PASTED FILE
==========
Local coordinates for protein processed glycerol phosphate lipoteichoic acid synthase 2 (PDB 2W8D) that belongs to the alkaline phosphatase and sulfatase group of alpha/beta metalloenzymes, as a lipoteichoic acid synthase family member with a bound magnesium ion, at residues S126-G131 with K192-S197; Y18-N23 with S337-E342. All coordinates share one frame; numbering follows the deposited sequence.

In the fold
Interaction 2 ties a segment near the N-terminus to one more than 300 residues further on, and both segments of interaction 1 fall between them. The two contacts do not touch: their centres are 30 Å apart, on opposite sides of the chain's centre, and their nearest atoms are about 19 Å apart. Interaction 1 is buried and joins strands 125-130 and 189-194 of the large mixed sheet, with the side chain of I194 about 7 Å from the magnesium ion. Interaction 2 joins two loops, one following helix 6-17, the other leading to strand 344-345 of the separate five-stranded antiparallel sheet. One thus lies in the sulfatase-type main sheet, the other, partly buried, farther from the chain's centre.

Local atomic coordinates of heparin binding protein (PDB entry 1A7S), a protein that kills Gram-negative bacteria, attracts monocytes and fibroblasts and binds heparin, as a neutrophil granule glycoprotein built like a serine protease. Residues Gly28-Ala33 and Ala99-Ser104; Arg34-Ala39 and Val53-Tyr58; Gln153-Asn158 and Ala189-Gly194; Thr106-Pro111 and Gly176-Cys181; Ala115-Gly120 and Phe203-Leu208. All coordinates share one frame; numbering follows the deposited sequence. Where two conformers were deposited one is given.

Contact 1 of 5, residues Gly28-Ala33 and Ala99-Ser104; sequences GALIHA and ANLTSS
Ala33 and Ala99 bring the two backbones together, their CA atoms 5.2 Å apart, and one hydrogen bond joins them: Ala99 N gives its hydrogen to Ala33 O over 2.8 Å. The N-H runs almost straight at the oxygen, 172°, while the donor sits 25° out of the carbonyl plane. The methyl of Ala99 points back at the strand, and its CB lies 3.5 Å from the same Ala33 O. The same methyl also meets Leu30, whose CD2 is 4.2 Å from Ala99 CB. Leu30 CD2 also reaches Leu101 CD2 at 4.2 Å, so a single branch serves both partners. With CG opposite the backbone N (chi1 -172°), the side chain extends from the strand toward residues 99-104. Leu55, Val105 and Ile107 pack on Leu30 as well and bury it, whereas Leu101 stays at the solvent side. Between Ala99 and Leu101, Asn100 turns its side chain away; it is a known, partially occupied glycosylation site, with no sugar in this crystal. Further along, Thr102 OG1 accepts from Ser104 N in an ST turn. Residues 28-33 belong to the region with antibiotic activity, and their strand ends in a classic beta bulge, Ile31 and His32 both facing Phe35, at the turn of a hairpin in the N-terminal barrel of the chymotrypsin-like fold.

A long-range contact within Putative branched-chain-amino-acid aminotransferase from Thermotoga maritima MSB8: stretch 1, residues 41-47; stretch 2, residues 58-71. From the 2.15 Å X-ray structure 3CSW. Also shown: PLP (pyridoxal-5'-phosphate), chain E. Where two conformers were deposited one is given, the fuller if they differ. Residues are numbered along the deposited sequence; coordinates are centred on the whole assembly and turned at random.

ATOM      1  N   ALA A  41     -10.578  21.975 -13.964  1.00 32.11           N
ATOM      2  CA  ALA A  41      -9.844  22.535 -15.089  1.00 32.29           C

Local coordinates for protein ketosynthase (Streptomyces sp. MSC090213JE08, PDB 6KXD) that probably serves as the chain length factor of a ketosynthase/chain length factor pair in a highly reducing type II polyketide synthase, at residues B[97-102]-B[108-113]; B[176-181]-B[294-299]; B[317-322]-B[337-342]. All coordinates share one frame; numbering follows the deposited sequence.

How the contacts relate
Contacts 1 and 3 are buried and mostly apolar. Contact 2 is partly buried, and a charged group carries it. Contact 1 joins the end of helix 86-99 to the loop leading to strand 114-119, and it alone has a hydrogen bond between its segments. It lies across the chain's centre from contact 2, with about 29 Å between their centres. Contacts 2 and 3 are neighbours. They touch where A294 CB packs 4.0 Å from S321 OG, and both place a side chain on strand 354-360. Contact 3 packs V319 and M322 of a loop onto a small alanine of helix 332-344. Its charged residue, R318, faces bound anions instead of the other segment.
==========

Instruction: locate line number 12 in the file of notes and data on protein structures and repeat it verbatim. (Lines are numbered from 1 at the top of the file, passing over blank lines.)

Contacts 1 and 3 are buried and mostly apolar. Contact 2 is partly buried, and a charged group carries it. Contact 1 joins the end of helix 86-99 to the loop leading to strand 114-119, and it alone has a hydrogen bond between its segments. It lies across the chain's centre from contact 2, with about 29 Å between their centres. Contacts 2 and 3 are neighbours. They touch where A294 CB packs 4.0 Å from S321 OG, and both place a side chain on strand 354-360. Contact 3 packs V319 and M322 of a loop onto a small alanine of helix 332-344. Its charged residue, R318, faces bound anions instead of the other segment.